abstractNote = {The intergenerational impact of engineered nanomaterials in plants is a major knowledge gap in the literature. A soil microcosm study was performed to assess the effects of multi-generational exposure of wheat (Triticum aestivum L.) to cerium oxide nanoparticles (CeO 2 -NPs). Seeds from plants that were exposed to 0, 125, and 500 mg CeO2-NPs kg-1 soil (Ce-0, Ce-125 or Ce-500, respectively) in first generation (S1) were cultivated in factorial combinations of Ce-0, Ce-125 or Ce-500 to produce second generation (S2) plants. The factorial combinations for first/second generation treatments in Ce-125 were S1-Ce-0/S2-Ce-0, S1-Ce-0/S2-Ce-125, S1-Ce-125/S2-Ce-0 and S1-Ce-125/S2-Ce-125, and in Ce-500 were S1-Ce-0/S2-Ce-0, S1-Ce-0/S2-Ce-500, S1-Ce-500/S2-Ce-0 and S1-Ce-500/S2-Ce-500. Agronomic, elemental, isotopic, and synchrotron X-ray fluorescence (XRF) and X-ray absorption near-edge spectroscopy (XANES) data were collected on second generation plants. Results showed that plants treated during the first generation only with either Ce-125 or Ce-500 (e.g. S1-Ce-125/S2-Ce-0 or S1-Ce-500/S2-Ce-0) had reduced accumulation of Ce (61 or 50%), Fe (49 or 58%) and Mn (34 or 41%) in roots, and δ15 N (11 or 8%) in grains compared to the plants not treated in both generations (i.e. S1-Ce-0/S2-Ce-0). Plants treated in both generations with Ce-125 (i.e. S1-Ce-125/S2-Ce-125) produced grains that had lower Mn, Ca, K, Mg and P relative to plants treated in the second generation only (i.e. S1-Ce-0/S2-Ce-125). In addition, synchrotron XRF elemental chemistry maps of soil/plant thin-sections revealed limited transformation of CeO2-NPs with no evidence of plant uptake or accumulation. The findings demonstrated that first generation exposure of wheat to CeO2-NPs affects the physiology and nutrient profile of the second generation plants. However, the lack of concentration-dependent responses indicate that complex physiological processes are involved which alter uptake and metabolism of CeO2-NPs in wheat.},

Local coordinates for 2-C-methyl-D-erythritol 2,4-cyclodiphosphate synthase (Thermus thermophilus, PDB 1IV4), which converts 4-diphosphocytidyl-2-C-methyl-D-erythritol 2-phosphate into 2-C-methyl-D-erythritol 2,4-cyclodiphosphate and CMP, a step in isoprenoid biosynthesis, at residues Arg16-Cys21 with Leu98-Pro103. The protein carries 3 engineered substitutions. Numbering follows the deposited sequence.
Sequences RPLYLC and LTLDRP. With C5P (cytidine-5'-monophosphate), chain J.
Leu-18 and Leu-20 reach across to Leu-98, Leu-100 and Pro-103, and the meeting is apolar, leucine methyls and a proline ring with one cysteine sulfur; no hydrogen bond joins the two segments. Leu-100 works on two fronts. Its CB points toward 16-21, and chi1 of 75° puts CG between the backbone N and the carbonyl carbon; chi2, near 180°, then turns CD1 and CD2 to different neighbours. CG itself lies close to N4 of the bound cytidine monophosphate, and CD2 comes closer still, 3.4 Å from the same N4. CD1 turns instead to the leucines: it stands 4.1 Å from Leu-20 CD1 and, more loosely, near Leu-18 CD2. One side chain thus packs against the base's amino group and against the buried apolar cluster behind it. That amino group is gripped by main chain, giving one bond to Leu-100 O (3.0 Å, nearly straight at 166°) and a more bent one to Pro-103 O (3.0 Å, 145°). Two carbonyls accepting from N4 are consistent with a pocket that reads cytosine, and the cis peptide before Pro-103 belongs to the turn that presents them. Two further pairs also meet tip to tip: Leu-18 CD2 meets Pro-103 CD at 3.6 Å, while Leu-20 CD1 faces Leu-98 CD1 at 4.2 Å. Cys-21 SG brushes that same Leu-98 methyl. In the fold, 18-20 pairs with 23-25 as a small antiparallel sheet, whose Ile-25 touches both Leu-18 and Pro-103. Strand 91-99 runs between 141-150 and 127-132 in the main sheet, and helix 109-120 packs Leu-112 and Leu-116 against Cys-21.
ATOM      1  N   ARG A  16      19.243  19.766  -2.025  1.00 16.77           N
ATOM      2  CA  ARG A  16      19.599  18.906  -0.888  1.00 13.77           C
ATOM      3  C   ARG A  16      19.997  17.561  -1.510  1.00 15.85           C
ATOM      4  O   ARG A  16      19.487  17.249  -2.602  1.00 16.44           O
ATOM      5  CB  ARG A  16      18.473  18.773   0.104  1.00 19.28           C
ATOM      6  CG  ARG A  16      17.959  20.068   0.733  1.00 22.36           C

doi = {10.1039/C7EN00057J},
journal = {Environmental Science: Nano},
number = 3,
volume = 4,
place = {United States},
year = {2017},
month = {2}
}